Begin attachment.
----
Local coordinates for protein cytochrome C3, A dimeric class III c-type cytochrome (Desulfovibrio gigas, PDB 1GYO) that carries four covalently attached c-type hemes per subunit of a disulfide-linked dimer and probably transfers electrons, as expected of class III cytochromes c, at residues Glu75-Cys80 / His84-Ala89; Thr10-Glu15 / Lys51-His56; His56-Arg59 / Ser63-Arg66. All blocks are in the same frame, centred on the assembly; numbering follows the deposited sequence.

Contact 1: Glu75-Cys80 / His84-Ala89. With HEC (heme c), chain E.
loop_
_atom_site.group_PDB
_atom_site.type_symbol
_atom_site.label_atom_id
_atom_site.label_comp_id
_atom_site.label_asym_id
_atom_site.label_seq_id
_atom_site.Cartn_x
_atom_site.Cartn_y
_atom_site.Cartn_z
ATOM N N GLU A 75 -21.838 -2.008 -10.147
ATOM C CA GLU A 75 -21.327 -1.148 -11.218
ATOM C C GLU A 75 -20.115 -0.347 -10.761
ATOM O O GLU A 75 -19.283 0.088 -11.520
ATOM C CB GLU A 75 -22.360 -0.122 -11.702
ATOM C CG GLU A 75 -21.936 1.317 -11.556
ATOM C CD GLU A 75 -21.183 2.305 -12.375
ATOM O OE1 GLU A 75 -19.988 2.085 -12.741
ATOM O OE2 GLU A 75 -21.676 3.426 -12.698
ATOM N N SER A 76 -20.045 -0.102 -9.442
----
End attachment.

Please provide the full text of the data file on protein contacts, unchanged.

Local coordinates for protein cytochrome C3, A dimeric class III c-type cytochrome (Desulfovibrio gigas, PDB 1GYO) that carries four covalently attached c-type hemes per subunit of a disulfide-linked dimer and probably transfers electrons, as expected of class III cytochromes c, at residues Glu75-Cys80 / His84-Ala89; Thr10-Glu15 / Lys51-His56; His56-Arg59 / Ser63-Arg66. All blocks are in the same frame, centred on the assembly; numbering follows the deposited sequence.

Contact 1: Glu75-Cys80 / His84-Ala89. With HEC (heme c), chain E.
loop_
_atom_site.group_PDB
_atom_site.type_symbol
_atom_site.label_atom_id
_atom_site.label_comp_id
_atom_site.label_asym_id
_atom_site.label_seq_id
_atom_site.Cartn_x
_atom_site.Cartn_y
_atom_site.Cartn_z
ATOM N N GLU A 75 -21.838 -2.008 -10.147
ATOM C CA GLU A 75 -21.327 -1.148 -11.218
ATOM C C GLU A 75 -20.115 -0.347 -10.761
ATOM O O GLU A 75 -19.283 0.088 -11.520
ATOM C CB GLU A 75 -22.360 -0.122 -11.702
ATOM C CG GLU A 75 -21.936 1.317 -11.556
ATOM C CD GLU A 75 -21.183 2.305 -12.375
ATOM O OE1 GLU A 75 -19.988 2.085 -12.741
ATOM O OE2 GLU A 75 -21.676 3.426 -12.698
ATOM N N SER A 76 -20.045 -0.102 -9.442